A Beckoning War

by Matthew Murphy

Baraka Books, 2016

In the roomy cinderblock barn now serving as his headquarters, he ticks down the minutes till the attack, cigarette by cigarette, the burning fuse of time. Twenty minutes. Ten minutes. Soldiers come and go.

“Tea or coffee, sir?” He looks up to see Cooley.

“Coffee, please. Or tea. Actually I don’t care which, whichever you can serve me the quickest.”

“Yes, sir.” Awaiting his beverage, Jim opens his cylindrical map case and produces his copy of the battle area map and his typewritten orders, now dog-eared and oiled by the nervous thumbing of his fingers. Time to look like an officer again. There is a poke on his shoulder. Jim looks up and sees Cooley hovering over him: “Tea, sir?”

“Please.” Cooley hands him a china teacup full of steaming orange pekoe tea.

“Where’d you get a cup like that?”

“The ruins of the adjoining house. There was a perfectly preserved English tea set in there.”

“Good work, as always,” commends Jim.

Cooley smiles, salutes, and walks away. Jim tries the tea. It is surprisingly good, sugary and tempered with milk presumably bartered for from a local farmer. Real milk, not powdered milk—sometimes behind the lines miracles are worked, particularly by batmen, the de facto miracle workers of the army. Jim lights one last cigarette to go with his tea. He drinks the tea too quickly, and his stomach contracts and curdles. His cigarette, burning in his hand, is suddenly off-putting, and he snuffs it out in his teacup and it hisses with one final protest before dying, a sodden cork-tipped butt floating in a cup of half-drunk tea. God, not again …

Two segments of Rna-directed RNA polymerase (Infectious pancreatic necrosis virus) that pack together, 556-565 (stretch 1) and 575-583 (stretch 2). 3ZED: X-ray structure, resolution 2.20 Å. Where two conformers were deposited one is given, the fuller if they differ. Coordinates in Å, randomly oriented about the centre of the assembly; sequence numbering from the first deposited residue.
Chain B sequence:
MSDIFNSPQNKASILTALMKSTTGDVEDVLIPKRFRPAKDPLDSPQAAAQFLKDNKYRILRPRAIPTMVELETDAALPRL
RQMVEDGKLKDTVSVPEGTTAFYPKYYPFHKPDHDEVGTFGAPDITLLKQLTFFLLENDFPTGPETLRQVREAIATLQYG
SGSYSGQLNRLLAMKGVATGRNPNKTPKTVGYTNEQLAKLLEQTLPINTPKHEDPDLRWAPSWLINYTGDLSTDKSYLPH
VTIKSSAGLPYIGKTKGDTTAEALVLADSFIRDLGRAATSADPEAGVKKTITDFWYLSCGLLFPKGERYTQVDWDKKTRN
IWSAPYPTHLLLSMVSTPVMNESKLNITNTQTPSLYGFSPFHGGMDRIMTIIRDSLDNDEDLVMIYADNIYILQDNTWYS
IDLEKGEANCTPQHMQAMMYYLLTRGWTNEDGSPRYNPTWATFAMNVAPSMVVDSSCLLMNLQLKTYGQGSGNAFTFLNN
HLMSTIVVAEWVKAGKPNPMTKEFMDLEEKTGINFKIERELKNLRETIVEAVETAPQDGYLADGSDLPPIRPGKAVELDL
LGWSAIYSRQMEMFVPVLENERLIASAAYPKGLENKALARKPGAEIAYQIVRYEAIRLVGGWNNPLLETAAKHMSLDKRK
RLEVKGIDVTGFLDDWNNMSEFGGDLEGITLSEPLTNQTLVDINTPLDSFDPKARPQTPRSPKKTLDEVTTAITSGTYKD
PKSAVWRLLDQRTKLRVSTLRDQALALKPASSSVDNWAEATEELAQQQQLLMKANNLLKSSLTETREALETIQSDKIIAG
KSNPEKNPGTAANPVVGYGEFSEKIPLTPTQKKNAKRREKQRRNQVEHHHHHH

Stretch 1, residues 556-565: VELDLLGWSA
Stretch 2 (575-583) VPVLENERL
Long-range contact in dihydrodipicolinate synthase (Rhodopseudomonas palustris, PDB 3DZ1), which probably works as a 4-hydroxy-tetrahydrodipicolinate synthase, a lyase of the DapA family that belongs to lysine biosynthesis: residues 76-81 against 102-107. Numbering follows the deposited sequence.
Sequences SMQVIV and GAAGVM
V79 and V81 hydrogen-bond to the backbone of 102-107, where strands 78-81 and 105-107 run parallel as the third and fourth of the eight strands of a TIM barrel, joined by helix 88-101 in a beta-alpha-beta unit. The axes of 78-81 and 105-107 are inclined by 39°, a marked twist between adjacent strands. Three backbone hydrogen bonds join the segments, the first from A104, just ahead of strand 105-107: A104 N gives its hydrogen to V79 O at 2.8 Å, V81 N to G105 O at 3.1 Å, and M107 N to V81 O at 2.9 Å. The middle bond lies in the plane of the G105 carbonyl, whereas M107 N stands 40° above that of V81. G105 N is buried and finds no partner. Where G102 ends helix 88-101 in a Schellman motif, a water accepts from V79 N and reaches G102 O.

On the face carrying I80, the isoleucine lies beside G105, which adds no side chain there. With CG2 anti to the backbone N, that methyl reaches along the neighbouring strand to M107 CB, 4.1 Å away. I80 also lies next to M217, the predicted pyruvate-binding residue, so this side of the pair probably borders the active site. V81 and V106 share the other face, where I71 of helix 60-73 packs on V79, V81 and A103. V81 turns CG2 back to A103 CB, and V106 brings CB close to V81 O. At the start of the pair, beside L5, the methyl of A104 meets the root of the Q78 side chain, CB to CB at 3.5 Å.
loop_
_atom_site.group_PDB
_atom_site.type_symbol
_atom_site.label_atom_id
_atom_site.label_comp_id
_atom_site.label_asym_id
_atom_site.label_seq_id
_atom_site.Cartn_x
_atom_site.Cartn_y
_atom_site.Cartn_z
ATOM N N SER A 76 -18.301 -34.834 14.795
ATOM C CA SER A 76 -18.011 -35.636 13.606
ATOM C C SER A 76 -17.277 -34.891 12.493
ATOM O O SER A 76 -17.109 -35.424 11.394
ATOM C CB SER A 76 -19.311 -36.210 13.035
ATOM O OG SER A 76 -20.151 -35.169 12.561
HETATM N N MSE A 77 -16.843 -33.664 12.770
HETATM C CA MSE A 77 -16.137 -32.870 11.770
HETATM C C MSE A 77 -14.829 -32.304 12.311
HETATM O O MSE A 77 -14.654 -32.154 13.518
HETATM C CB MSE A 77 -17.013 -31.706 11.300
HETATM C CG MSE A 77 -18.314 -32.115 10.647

He steps outside for air. A moment later, the attack announces itself suddenly. Seven hundred guns erupt in earth-shattering unison, a fugue of thunder. Stunned, he blocks his ears, falls to his knees. He looks up. The sky is lit by the fireworks of muzzle flashes and the consequent trajectories of hundreds of shells. The fillings in his teeth rattle. He looks above at the streaking shells as they hiss and moan and whistle through the sky, and he looks back down to his watch. It is 2101, one minute past the point of no return. The attack is on.

With the sudden discharge of artillery comes a strange elation: at last, after a week of waiting under fire for his next attack orders, he can finally consummate his fear, get it over and done with, sally forth and seek his prey, take it to the enemy, for a time his nerves no longer frittering away but their tension concentrated into trained soldier’s instincts, to be transmuted into action, correct action and reaction, a Newtonian ballet of bodies and bullets. Become your orders, carry them out, make the men instruments to carry them out, and lead bravely by example. Be an officer and all that that entails. The day he received his commission, he burned with pride. Even Marianne looked proud of him. She probably was, then. He cut an impressive figure, holding the signed scroll and wearing his dress uniform with peaked cap, posing in front of the mirror, his image as an officer rhyming back at him in a heroic couplet, compound glory, twice the man.

He absorbs the pounding pyrotechnic display about him. The sky is streaked in trajectories. The earth rumbles underfoot and the horizon flares with countless muzzle flashes that bruise the clouds in their flicker. An overbearing overture of power, the prelude to every major offensive in which he has taken part­. There is a pounding in his ears, and he tears two pieces from a Kleenex tissue, wets them with his spit and plugs his ears to what little avail they can offer, the bombardment pounding at his eardrums like a battering ram at the gates of a beleaguered castle, rippling through his bones, shaking his teeth like chinaware, echoing through his head, the shrapnel of noise shearing and snapping the frail filaments bonding his thoughts, reducing the interior of his head to a crashing, jangling catastrophe of noise disrupting all possibility of coherent thought. Here and there, flash by flash, are illumined trees, houses, hills, recoiling guns and men in action, captured in flared snapshots, yellow and orange flicker, red glow, a purple bruise of clouds.

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